Could you show with a suitable example involving real numbers how Risk-Reward or Profit-Loss ratios are calculated for a particular strategy. Let’s say we use simple moving average crossovers as a buying/selling strategy for this example. This would be of great help to a lot of us amateurs in risk management, and thus, to ensure our accounts don’t get wiped out.
One of the most interesting aspects of human nature is the reality that we humans take something simple and turn it into something complex. When we do this, we turn our ability to understand a thing upside down. For example, nutrition is a simple thing in general. The human body requires a certain amount of protein, carbohydrates, and fats to function efficiently. Granted, individual requirements vary to degrees, but, in general, the basic requirements are the same for all. Now, take the myriad conflicting nutritional studies over the years and it is clear that we have taken the simple and turned it into the complex. The result is people are so confounded that eating has turned into a job that requires specialized training.
Trading has fallen into the same trap. We need to always look at trading in the most fundamental and simple way. Basically, a trade consists of two parties negotiating to buy and sell a market. One asks for a price and the other bids a price. The two parties agree on a price or they don’t. Fundamentally, it is that simple.
The same holds true for all aspects of trading, including defining profit/loss ratios – stick to the fundamentals. There is no complexity here. The calculation is simple. Take the total amount of trading capital you have ($1000), define a percentage of that capital designated for each trade (20% = $200), and then define a risk percentage for each trade (10% = $20) and a target profit for each trade (10% = $20). Yes, it is this simple. The actual numbers and ratios are particular to each person, but the fundamental principle remains – divide your trading capital into the maximum number of trades you can profitably make without losing all of your trading capital.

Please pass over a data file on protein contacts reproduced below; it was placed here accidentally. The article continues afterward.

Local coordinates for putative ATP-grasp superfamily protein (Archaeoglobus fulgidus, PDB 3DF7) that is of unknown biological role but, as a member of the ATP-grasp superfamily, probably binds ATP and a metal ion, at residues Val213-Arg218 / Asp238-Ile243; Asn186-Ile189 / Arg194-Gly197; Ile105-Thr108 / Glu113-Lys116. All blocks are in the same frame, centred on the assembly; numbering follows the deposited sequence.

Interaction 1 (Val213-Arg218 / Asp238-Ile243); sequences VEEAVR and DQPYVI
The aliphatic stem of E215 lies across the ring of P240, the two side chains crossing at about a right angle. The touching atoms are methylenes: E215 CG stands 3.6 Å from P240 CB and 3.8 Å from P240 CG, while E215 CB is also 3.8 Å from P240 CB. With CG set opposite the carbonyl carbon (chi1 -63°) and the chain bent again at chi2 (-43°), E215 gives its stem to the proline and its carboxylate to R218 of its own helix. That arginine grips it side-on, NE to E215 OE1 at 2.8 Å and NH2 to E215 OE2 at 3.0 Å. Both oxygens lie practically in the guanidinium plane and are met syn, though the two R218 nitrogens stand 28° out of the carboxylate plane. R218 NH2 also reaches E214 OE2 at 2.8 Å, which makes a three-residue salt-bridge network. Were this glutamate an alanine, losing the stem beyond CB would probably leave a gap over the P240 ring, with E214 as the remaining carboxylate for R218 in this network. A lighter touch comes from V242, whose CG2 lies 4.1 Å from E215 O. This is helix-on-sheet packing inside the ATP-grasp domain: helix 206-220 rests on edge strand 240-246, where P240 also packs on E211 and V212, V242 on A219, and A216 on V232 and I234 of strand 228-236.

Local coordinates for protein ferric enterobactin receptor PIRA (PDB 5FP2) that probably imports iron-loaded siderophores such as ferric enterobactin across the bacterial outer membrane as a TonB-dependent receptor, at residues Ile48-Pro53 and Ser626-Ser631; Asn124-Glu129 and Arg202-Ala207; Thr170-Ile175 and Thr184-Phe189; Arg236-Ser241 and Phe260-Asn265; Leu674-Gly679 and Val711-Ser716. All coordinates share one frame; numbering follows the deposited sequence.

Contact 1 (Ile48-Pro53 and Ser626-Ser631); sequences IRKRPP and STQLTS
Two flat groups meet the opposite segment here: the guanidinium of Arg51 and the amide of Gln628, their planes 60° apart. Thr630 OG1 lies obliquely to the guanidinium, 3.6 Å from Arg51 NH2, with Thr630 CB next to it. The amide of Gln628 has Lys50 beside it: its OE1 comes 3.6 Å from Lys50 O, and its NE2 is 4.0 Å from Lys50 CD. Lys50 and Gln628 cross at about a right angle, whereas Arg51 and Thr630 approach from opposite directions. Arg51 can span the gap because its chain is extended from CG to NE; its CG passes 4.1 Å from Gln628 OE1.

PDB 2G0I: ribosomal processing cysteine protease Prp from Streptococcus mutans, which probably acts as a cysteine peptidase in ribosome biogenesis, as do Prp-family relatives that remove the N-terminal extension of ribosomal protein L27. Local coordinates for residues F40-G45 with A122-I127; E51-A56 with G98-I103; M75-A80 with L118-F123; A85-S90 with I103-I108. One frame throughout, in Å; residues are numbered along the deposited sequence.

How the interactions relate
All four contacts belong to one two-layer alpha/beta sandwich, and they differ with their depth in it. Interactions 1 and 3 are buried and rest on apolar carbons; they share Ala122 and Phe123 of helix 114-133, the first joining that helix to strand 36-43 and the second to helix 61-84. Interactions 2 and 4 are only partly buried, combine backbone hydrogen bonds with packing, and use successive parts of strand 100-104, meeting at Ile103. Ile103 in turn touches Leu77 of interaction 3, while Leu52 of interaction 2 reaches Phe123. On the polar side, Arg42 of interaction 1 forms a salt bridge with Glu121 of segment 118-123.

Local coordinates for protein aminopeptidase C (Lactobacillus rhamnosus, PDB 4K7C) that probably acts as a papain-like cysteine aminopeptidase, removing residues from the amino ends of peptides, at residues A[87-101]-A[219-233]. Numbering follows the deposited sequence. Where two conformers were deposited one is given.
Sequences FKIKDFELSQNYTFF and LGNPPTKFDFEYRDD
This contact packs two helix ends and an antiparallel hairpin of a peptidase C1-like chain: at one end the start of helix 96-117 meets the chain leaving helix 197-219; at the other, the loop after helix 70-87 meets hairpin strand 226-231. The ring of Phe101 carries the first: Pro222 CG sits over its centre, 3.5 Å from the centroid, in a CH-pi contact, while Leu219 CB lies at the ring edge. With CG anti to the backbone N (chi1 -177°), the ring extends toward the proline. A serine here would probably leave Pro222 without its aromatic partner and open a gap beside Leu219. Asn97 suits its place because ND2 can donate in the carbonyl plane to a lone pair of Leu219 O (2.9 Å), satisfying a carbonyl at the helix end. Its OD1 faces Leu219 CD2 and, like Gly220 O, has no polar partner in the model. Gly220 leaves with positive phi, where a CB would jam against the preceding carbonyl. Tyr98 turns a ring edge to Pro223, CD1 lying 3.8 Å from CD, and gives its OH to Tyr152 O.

In the above hypothetical, one could make five trades at $200 per trade. If one follows the rules, one can lose no more than $20 per trade, or $100 in total for the five trades. This means one has to lose 50 trades with no wins to lose all of the trading capital.
Moving averages, or any other trading approach, have nothing to do with this basic calculation. So don’t confuse the issue. Define your total capital account and then define how much you can risk against how much you can make, making sure that you can make enough trades to make profit.
Trade in the day; invest in your life …